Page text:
In their about face on Thursday, the NFL said that owners and the union “have come to a standstill agreement on the NFLPA’s grievance and on the NFL’s anthem policy. No new rules relating to the anthem will be issued or enforced for the next several weeks while these confidential discussions are ongoing.”

The announcement came after news leaked earlier in the week that the Miami Dolphins submitted an anthem policy to the NFL that included a four game suspension. The blowback was immediate, causing the league joint agreement and even a capitulation from Dolphins owner Stephen Ross. In an official statement, Ross offered that the policy was a set of rules that he and other owners were required to submit to the league prior to the start of training camp. A final decision however had not been made.

News of the NFL’s new position on the policy attracted the attention of President Donald J. Trump who has been the subject of intense scrutiny over his groveling to Russian leader Vladimir Putin and revelations that he paid money to cover up an extramarital affair. Trump insisted that NFL Commissioner Roger Goodell must “make a stand. First time knelling, out for a game. Second time kneeling, out for season/no pay!”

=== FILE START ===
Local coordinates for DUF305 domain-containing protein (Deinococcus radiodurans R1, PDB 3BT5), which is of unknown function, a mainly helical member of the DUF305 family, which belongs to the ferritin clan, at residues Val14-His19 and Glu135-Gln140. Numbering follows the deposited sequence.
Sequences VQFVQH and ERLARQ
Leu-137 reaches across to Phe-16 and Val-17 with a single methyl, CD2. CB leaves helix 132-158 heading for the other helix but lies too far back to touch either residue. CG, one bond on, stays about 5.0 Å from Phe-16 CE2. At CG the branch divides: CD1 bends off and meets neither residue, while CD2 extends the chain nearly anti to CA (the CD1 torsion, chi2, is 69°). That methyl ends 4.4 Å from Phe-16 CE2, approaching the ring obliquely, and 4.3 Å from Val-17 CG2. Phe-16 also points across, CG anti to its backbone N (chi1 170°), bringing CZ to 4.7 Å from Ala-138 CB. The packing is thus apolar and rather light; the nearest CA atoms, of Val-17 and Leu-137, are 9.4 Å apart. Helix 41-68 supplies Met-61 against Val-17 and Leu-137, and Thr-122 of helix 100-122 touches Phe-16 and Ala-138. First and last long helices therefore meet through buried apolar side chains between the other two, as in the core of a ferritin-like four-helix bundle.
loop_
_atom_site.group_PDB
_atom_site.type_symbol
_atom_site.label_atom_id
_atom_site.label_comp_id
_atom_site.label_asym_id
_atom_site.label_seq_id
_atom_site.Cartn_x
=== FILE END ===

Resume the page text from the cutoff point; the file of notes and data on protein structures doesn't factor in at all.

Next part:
Unbowed, Tennessee Titan defensive lineman, said he would continue to protest regardless of the penalties. “I’m going to protest during the flag. That’s what I’m going to say now,” Casey said while at an NFL promotion event in London last week. “I’m going to take a fine this year, why not?”

Any attempts at the NFL to muzzle protest will likely result in more resistance from players, many of whom still seek criminal justice reform.  There is also still unrest in the league resulting from the blackballing of Colin Kaepernick and Eric Reid who remain unsigned after their protests. Many believe that owners have refused to sign both players as retribution. Both Kaepernick and Reid have sued the league for collusion.